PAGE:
When Life Gets Serious

Published 6:57 am Saturday, June 10, 2017

Commentary by Dr. Don Newbury

Commencement exercises, like holiday movies watched countless times, usually are fairly predictable. After all, printed programs get us back on track in case of the wandering of minds.

Some of the best “mind-wanderers” are faculty members who know the sub-plots–some of them winding and tangled—that are unique to certain graduates.

One such recent program was at First Baptist Church in Grand Prairie, where 22 candidates received graduate degrees from B. H. Carroll Theological Institute. Towering over them was the commencement speaker, Dr. Darin Wood, pastor of First Baptist Church in Midland.

He revealed a “sub-plot” keenly remembered from his doctoral pilgrimage, and it made Dr. Bruce Corley smile. Corley, whose seminary teaching career spans 41 years, was Carroll’s first president. He served a decade in the presidency, but most of his teaching and writing occurred during his long tenure at Southwestern Baptist Theological Seminary. (He has authored some 25 books to date, with plans for many more.)

Of course, Corley and the commencement speaker were considerably younger back in 1991, during Wood’s pursuit of a Master of Divinity Degree.

“I wasn’t terribly serious about Dr. Corley’s class in Romans,” Wood admitted. “And Dr. Corley realized it before I did.”

That they are both baseball fans may have hastened a meeting of minds. Upon returning a marked paper to Wood that failed to impress, the mentor questioned, “When did you write this assignment?”

Wood responded, “I think it was during the sixth inning of the third game of the World Series last week.”

Corley, barely smiling, answered, “If you decide to get serious about this class, let me know.”

The words stung, of course; Wood soon realized his teacher was 100% correct.

He got serious about it, and eight years later, when he applied for the Ph.D. program, he asked Corley to be a reference. Corley, of course, agreed.

The rest, as is said, is history.

I mentioned Wood’s towering.

“To lessen whispering and wondering, I’m 6-10,” he said. “Someone said I missed my calling, and that I should have been a power forward.”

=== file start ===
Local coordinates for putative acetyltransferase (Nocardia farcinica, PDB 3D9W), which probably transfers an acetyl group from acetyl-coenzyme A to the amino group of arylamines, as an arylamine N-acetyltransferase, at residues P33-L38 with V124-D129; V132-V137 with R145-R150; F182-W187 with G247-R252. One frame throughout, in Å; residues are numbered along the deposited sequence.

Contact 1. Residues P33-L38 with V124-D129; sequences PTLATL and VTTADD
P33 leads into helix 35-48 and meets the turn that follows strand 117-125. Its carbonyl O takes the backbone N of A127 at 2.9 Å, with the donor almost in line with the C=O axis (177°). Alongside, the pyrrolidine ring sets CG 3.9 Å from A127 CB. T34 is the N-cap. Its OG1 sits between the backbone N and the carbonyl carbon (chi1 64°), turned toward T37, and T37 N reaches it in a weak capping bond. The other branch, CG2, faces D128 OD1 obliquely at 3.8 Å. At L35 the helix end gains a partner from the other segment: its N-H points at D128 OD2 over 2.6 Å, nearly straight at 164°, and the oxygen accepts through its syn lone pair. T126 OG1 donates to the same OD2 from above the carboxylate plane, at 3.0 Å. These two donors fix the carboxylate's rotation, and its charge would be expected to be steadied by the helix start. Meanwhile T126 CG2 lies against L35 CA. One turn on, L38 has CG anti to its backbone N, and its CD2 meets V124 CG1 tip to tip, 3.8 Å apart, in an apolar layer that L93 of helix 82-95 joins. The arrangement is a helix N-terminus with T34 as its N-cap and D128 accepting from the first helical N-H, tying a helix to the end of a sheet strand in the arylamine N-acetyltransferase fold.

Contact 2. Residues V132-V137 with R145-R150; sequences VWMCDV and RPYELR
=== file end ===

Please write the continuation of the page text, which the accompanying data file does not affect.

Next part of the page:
As he dissected hope and faith, he discussed how changes in plans can loom unexpectedly. He spoke of tackling a new challenge less than four months ago upon his being diagnosed with Non-Hodgkins Lymphoma. He smiled confidently at the prospect of his final treatment to be administered soon.

The triumphant evening was marked by brevity. Wood’s 15 minutes were as effective as any I’ve ever heard, and so was the invocation.

It was offered by the Rev. Matt Killough, pastor of Sonora First Baptist Church and a 2008 recipient of a Master of Divinity Degree from Carroll. The prayer, no more than a minute in length, presented a powerful challenge. He prayed that God would lead graduates to “lean in to the misunderstood, to walk alongside the emptied, to run toward the forsaken and to sprint to the feet of Jesus.”

Would that all of us take his prayer to heart.

During the recessional, graduates exchanged smiles with loved ones who have cheered them on, and with mentors whose sharp focus continues to be on “getting serious.” One set of smiles was between Corley and Dr. Gene Wilkes, who succeeded him as president. During his student seminary years at Southwestern almost four decades ago, Wilkes sat in Corley’s classes.

Corley, and others who believe in Carroll’s mission, are cheering for Wilkes in a world where Christians feel greatly outnumbered by folks who aren’t. Isn’t that one of the most important lessons Jesus had for His disciples? In effect, He told them to “get used” to being outnumbered, but always to show others His ways.

Another theologian of another era–cut from the same cloth as Wood and Killough–likewise was concise. “Let’s all remember, all of the time, that the same God who has intervened in the affairs of humankind throughout history, is still in charge.”


Dr. Newbury is a speaker in the Dallas/Fort Worth Metroplex. Inquiries/comments to newbury@speakerdoc.com. Phone: 817-447-3872. Web site: www.speakerdoc.com